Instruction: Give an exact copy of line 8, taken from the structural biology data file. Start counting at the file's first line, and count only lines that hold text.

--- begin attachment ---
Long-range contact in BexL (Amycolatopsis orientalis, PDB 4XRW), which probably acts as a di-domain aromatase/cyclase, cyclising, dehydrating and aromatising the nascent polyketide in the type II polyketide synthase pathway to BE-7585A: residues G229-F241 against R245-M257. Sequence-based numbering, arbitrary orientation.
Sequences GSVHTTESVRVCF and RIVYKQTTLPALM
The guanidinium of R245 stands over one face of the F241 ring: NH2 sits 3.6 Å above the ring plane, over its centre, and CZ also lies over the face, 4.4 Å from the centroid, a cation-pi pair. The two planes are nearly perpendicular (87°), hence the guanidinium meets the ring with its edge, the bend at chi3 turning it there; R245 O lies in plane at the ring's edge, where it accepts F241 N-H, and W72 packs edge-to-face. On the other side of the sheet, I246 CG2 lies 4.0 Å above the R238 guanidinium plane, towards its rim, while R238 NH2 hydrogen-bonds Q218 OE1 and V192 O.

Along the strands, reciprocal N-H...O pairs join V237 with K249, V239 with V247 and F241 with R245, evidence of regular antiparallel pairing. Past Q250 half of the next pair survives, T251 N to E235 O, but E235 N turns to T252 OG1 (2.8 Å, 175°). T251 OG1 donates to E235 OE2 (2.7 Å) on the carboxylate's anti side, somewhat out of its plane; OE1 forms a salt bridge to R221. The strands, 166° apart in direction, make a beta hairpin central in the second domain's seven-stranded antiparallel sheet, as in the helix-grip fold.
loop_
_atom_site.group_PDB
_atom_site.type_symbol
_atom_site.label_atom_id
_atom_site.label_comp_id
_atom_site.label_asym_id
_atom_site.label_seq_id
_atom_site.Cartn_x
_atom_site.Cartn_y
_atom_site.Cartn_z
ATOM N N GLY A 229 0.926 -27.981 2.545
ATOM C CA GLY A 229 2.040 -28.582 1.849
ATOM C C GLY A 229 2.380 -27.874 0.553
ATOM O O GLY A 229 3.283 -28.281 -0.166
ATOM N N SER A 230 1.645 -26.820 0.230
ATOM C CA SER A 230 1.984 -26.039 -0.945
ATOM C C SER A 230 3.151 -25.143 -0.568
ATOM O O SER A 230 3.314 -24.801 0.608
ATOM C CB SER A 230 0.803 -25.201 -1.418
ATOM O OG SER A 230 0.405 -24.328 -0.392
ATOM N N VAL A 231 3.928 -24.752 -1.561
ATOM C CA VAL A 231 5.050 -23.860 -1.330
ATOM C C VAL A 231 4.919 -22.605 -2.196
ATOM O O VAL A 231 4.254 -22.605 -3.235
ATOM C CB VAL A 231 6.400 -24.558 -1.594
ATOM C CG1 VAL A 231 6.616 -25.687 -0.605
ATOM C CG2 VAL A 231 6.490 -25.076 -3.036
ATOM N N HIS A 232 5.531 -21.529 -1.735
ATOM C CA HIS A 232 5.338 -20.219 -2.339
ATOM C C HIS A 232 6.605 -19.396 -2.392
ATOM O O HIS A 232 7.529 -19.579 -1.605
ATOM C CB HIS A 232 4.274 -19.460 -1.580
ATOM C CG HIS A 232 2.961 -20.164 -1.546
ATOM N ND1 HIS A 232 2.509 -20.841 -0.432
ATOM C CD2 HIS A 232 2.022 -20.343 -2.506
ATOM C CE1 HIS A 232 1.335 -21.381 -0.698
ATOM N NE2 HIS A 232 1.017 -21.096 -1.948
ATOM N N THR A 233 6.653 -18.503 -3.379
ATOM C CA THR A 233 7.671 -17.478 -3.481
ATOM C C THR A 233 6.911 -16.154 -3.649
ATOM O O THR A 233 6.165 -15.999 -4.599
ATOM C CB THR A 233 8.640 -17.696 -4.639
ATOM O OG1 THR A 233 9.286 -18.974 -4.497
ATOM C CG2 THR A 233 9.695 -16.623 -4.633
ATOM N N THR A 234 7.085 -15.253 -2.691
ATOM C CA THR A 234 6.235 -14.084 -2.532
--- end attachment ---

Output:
_atom_site.label_atom_id